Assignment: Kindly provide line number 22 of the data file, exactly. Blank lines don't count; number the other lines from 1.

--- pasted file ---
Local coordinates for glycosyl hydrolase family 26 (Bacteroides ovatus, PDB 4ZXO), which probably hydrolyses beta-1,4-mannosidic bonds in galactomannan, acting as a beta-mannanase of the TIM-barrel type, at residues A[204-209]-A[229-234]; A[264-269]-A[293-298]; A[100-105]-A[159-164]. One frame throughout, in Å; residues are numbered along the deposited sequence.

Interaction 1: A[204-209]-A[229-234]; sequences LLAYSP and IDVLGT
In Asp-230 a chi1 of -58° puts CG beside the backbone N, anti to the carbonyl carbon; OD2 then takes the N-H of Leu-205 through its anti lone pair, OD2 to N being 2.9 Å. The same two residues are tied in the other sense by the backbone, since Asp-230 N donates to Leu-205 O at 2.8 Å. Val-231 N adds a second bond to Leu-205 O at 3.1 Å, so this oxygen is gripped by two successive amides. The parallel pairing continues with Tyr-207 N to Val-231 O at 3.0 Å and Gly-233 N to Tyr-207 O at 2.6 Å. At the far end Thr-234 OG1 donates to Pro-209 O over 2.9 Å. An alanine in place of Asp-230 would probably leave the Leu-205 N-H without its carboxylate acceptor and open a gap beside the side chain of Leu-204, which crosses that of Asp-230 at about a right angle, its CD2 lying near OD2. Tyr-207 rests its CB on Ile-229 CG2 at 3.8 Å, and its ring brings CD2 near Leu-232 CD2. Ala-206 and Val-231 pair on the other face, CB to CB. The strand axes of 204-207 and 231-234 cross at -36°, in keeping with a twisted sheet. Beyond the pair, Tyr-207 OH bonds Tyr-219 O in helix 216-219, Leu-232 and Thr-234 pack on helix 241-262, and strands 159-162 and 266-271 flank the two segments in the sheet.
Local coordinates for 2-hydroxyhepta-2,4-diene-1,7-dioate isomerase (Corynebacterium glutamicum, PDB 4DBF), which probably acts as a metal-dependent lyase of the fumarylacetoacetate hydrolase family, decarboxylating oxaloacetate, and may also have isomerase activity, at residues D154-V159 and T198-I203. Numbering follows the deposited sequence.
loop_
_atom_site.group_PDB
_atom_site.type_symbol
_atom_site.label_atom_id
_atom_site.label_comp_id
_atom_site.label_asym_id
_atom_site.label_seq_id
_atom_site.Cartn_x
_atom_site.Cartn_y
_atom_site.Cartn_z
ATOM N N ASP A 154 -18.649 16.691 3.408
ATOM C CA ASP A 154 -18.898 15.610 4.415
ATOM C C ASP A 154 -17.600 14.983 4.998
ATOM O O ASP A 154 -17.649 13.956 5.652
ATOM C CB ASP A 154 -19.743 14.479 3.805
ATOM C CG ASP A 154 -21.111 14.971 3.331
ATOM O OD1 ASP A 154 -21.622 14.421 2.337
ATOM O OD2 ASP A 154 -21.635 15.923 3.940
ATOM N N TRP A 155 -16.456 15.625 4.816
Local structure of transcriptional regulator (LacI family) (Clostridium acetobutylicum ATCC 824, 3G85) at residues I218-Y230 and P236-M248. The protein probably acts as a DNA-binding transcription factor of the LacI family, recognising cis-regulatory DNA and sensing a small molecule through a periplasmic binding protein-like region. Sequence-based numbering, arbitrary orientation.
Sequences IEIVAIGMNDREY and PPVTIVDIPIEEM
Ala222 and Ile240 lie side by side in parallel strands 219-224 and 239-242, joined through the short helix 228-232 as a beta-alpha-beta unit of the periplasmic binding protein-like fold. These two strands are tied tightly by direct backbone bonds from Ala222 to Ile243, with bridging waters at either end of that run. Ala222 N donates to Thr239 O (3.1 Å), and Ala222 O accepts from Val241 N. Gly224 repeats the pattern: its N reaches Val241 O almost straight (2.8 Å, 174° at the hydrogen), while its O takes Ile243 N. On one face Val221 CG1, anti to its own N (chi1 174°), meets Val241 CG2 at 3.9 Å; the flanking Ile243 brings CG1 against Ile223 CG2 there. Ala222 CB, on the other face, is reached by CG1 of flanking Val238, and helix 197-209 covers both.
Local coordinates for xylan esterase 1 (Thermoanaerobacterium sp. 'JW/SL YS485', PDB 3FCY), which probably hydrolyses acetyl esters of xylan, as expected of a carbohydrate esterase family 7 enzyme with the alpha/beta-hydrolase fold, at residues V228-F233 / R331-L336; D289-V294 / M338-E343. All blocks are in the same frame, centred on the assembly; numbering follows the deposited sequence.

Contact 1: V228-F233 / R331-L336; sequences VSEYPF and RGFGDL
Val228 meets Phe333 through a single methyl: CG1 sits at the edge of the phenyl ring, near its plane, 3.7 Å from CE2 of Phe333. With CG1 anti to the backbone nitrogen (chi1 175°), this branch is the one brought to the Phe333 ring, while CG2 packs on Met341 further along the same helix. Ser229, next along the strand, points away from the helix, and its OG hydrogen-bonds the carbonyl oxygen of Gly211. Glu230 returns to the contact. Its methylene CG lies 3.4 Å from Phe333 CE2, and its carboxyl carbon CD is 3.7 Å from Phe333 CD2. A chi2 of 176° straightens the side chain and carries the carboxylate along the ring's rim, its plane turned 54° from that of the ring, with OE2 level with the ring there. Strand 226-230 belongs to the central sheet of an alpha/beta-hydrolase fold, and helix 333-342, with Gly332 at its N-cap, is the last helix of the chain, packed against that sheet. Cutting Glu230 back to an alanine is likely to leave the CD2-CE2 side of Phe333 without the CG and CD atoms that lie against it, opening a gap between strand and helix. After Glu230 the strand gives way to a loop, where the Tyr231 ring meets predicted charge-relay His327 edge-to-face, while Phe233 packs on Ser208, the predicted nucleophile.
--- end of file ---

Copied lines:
ATOM O OD2 ASP A 154 -21.635 15.923 3.940